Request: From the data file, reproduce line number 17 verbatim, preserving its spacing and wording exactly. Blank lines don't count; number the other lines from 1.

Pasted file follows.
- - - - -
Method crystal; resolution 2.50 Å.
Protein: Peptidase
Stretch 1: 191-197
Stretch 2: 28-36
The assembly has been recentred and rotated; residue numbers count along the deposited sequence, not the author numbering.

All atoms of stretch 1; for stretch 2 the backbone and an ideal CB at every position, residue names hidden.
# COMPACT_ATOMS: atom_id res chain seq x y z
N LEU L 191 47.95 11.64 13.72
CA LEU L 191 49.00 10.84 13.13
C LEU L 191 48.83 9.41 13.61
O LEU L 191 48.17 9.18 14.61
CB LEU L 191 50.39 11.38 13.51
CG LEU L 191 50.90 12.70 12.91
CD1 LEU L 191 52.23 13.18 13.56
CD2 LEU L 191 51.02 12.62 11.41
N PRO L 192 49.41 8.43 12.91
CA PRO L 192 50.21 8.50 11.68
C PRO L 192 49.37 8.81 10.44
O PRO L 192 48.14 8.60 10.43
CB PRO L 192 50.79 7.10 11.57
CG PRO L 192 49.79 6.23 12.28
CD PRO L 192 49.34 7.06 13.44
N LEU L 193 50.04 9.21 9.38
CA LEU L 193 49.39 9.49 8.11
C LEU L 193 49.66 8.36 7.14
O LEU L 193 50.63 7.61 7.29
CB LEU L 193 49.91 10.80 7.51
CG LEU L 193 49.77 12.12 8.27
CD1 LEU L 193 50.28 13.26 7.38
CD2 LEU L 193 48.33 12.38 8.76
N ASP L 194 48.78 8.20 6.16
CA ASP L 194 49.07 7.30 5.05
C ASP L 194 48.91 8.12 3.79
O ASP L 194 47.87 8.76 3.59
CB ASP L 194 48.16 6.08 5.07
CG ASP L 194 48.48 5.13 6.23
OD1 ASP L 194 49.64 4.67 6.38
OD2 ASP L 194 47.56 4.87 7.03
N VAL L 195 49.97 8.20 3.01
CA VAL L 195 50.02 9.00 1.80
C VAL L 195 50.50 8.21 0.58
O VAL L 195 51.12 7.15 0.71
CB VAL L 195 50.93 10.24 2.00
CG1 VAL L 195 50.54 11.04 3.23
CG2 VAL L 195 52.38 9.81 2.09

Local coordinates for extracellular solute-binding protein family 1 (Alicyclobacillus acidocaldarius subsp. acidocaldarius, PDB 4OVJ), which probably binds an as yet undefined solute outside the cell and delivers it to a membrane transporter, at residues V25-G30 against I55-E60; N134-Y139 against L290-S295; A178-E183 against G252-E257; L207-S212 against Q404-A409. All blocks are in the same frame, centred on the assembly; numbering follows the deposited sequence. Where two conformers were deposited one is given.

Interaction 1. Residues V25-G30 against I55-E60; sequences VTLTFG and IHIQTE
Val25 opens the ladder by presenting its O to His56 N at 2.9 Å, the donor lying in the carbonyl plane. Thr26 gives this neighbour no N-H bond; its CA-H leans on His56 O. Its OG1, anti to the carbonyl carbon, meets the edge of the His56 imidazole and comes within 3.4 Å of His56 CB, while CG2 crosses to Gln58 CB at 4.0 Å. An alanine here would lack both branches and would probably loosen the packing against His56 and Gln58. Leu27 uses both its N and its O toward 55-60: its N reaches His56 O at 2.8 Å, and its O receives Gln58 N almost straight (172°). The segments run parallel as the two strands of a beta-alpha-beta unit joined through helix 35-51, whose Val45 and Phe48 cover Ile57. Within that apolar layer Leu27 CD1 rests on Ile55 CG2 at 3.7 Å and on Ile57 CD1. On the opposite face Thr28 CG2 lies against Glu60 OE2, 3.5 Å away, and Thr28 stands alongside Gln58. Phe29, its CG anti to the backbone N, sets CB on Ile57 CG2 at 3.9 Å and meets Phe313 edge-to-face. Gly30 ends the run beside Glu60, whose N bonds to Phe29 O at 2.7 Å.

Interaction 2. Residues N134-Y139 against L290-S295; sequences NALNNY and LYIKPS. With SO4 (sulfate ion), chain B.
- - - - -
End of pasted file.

CA PRO L 192 50.21 8.50 11.68